I find it extremely difficult to associate any beverage to the Emerald Isle as enthusiastically as Guinness – and I’m certainly not the only one. Did you know that the Guinness Storehouse is Ireland’s most popular tourist attraction? No? Well, with that information in mind, it’s not surprising that, even as only a partial beer drinker, I was determined to give the site a visit.
Walking through the cobbled streets of historic Dublin, it was almost impossible to miss – gigantic, golden harps embellished the exterior of St. James Gate, promising travellers with the warmth and hospitality that we have come to expect from Guinness…
Oh, and did I mention that it’s shaped like a giant pint glass?
With seven storeys packed full of memorabilia, trivia, advertising and educational exhibits, there’s enough to satisfy even the thirstiest of visitors.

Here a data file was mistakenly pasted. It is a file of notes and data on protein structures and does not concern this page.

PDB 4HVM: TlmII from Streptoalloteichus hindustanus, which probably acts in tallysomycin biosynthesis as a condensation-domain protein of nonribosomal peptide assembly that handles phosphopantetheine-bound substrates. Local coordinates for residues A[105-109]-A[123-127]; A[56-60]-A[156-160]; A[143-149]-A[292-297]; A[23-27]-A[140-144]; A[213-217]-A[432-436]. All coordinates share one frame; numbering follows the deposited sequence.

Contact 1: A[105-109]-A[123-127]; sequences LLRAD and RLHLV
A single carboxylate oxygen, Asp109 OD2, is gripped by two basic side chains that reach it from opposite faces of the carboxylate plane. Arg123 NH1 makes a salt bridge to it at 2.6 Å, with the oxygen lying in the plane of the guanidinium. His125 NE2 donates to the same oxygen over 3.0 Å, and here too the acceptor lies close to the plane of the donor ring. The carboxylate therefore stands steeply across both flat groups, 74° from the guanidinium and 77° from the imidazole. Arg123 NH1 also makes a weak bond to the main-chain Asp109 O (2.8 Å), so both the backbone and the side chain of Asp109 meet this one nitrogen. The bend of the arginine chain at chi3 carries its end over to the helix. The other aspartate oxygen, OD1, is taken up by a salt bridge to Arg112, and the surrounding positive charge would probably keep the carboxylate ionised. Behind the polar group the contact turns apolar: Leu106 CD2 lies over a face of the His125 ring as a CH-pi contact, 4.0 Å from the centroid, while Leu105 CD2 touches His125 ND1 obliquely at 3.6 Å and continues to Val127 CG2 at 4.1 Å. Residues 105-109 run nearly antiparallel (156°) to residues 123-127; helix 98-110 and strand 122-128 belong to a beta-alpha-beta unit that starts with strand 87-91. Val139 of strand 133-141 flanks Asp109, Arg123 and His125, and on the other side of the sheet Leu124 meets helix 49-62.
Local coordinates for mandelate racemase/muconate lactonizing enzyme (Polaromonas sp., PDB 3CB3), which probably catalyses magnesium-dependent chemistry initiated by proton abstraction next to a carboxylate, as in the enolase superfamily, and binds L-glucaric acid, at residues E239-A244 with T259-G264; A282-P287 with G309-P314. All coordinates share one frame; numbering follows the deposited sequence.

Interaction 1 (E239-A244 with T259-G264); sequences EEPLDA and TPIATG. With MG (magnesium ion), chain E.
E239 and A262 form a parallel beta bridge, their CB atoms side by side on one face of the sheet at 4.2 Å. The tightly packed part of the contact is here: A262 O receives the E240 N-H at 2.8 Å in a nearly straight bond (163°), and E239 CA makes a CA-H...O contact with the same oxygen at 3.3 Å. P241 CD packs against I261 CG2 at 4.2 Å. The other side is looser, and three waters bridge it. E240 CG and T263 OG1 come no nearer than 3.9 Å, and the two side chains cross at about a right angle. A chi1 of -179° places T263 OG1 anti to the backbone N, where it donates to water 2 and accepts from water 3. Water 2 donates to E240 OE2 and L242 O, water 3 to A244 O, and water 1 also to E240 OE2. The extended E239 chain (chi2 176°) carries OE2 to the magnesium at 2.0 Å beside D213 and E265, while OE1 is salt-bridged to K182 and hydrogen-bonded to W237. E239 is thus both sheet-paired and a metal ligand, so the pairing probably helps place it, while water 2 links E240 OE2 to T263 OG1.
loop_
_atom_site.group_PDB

For a girl of little patience (just gimme the beer!), the experience was both informative and overwhelming. How could there be so much to learn? How can anyone truly enjoy a pint of Ireland’s finest without first knowing the story of Arthur Guinness, his fateful inheritance and the 9000 year lease?
Historical awareness contributes an additional dimension of flavour and depth to an already potent brew. It is therefore understandable why most brewery tours save the sampling until last – to enhance appreciation. As one of the more famous Guinness adverts suggests, good things comes to those who wait.
On that note, finally, the Gravity bar.
There is no finer way to enjoy a Guinness than to accompany it with panoramic views of Old Dublin. I knew that this would be the freshest pint of Guinness imaginable but try as I did, my light and delicate palate was stubborn:
I don’t like Guinness.
That isn’t to say I didn’t enjoy the Guinness Storehouse – I did – but we all have preferences and some are unwilling to change, no matter how you try. I’m sorry Arthur, it’s not you, its me.